I hope you saw and enjoyed the chat yesterday. This was my first live chat and it was an honor to do it with Andrew. I think the chat is re-watchable HERE.


UPDATE: I just realized that Bill Mullins sent me this clipping, I did not "discover" it on my own as implied in my opening paragraph. Thank you Bill!

Related:

Tuesday, March 24, 2020

Happy birthday Houdini

On his 146th birthday Houdini is following the advice of health professionals and socially distancing. Look how easy!


To celebrate Houdini's birthday today I will be joining escape artist extraordinaire Andrew Basso for a live online chat, platform and time to be announced. Follow my Twitter and the Wild About Harry Facebook page for details.

UPDATE: Andrew and I will be on Facebook LIVE at 6pm EST/3pm PST. Please join us!

Related:

Monday, March 23, 2020

Own an authentic brick from Houdini's 278


The owners of Houdini's New York brownstone (278) have renovated the garden level to include a new door and deck into the backyard. To accomplish this, they had to remove a window and part of a brick wall. This wall is actually visible in several images of Houdini (see below). The result is a lovely new deck and pile of bricks that would otherwise go into the trash. But this is 278!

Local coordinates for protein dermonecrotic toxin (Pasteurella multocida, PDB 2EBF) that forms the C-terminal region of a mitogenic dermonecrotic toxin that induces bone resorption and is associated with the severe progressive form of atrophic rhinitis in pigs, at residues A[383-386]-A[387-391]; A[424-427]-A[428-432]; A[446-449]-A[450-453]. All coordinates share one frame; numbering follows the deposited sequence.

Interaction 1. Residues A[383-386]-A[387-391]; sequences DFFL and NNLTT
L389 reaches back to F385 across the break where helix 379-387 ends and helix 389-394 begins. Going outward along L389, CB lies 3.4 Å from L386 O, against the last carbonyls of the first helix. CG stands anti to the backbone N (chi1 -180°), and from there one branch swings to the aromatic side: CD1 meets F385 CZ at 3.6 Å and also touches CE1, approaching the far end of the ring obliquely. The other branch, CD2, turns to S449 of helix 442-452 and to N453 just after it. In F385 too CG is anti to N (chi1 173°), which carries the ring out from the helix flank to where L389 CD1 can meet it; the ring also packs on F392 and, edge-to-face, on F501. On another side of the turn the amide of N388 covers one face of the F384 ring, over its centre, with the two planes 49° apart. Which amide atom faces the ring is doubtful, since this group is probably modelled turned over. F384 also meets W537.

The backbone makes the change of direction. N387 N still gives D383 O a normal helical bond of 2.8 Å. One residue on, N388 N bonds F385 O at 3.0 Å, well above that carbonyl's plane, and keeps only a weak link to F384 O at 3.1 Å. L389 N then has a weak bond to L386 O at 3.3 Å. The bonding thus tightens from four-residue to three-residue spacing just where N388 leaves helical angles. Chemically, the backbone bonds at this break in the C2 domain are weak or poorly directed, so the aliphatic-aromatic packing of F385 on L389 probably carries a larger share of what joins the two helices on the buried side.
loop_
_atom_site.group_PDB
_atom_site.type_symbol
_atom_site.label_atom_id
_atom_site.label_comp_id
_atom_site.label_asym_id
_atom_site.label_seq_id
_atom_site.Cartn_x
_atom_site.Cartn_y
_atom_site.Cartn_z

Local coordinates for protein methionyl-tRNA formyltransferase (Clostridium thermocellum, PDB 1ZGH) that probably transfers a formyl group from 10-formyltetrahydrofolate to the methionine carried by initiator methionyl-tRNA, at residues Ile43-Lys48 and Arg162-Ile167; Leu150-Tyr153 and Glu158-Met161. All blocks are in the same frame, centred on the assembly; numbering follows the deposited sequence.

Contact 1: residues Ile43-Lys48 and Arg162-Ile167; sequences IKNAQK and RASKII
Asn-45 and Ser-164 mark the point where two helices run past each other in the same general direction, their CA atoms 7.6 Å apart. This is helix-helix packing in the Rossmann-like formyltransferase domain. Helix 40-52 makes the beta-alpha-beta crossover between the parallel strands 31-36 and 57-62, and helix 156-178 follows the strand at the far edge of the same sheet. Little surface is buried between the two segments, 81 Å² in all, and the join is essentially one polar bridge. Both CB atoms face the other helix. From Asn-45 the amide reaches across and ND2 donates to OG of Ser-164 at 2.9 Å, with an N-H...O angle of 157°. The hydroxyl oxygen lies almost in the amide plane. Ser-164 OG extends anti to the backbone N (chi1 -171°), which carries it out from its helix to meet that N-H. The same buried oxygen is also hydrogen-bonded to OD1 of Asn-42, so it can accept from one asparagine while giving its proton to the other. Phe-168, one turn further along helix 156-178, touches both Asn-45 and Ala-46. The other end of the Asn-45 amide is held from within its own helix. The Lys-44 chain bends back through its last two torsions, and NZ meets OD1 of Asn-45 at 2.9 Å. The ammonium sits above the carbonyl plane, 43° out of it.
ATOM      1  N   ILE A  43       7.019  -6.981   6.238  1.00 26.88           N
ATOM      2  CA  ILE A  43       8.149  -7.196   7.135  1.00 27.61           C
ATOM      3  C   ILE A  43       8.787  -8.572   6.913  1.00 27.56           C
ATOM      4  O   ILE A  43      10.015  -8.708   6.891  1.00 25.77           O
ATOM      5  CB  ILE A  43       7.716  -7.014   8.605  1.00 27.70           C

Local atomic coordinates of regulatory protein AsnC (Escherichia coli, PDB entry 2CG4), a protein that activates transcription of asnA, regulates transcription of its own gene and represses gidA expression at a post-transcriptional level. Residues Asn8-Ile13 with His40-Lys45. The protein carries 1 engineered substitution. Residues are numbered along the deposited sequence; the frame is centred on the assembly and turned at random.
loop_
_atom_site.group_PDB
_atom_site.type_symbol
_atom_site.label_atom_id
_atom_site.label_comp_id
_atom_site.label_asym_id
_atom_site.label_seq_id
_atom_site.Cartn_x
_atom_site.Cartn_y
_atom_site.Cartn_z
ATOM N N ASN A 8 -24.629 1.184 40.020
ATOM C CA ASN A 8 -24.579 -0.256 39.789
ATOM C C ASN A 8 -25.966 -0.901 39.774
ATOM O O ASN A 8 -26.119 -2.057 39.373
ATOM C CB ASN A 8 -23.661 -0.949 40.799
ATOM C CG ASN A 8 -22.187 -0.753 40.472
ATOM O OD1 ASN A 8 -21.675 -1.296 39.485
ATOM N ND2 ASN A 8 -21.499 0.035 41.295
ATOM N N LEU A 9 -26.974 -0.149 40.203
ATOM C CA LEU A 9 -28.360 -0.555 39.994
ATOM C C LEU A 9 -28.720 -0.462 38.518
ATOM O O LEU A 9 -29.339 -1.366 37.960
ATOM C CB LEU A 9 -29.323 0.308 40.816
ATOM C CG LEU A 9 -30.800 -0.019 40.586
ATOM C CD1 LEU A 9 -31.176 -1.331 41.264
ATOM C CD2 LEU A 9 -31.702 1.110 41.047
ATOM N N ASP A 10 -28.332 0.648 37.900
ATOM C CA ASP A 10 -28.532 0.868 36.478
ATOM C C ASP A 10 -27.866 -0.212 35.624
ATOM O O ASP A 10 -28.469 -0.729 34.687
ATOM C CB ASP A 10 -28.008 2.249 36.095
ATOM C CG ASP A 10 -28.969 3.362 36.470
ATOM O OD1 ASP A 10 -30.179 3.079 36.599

So as they did with the wood lath last year, the owners have decided to give Houdini fans a chance to own an authentic piece of Houdini's 278 and are offering individual bricks for sale. All proceeds will go back into the restoration. These are limited and will not last long--remember how fast the lath went--so if you are lucky enough to be reading this you might want to jump at this offer by emailing your interest to artifacts@278.nyc.